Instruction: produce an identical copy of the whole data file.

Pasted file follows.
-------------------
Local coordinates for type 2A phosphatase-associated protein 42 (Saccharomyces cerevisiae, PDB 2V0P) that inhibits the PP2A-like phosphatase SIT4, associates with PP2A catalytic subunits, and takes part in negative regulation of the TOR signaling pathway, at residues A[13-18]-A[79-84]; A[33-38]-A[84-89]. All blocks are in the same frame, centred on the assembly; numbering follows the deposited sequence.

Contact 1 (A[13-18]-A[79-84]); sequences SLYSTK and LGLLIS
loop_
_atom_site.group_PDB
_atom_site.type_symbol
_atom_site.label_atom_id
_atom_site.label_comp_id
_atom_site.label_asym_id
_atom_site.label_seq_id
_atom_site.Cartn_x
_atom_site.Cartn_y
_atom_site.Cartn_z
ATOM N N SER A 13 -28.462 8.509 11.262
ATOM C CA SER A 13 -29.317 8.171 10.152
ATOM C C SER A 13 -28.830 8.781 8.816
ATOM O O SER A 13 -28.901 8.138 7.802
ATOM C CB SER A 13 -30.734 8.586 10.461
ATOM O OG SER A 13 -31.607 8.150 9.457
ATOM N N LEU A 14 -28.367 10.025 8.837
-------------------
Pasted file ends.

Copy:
Local coordinates for type 2A phosphatase-associated protein 42 (Saccharomyces cerevisiae, PDB 2V0P) that inhibits the PP2A-like phosphatase SIT4, associates with PP2A catalytic subunits, and takes part in negative regulation of the TOR signaling pathway, at residues A[13-18]-A[79-84]; A[33-38]-A[84-89]. All blocks are in the same frame, centred on the assembly; numbering follows the deposited sequence.

Contact 1 (A[13-18]-A[79-84]); sequences SLYSTK and LGLLIS
loop_
_atom_site.group_PDB
_atom_site.type_symbol
_atom_site.label_atom_id
_atom_site.label_comp_id
_atom_site.label_asym_id
_atom_site.label_seq_id
_atom_site.Cartn_x
_atom_site.Cartn_y
_atom_site.Cartn_z
ATOM N N SER A 13 -28.462 8.509 11.262
ATOM C CA SER A 13 -29.317 8.171 10.152
ATOM C C SER A 13 -28.830 8.781 8.816
ATOM O O SER A 13 -28.901 8.138 7.802
ATOM C CB SER A 13 -30.734 8.586 10.461
ATOM O OG SER A 13 -31.607 8.150 9.457
ATOM N N LEU A 14 -28.367 10.025 8.837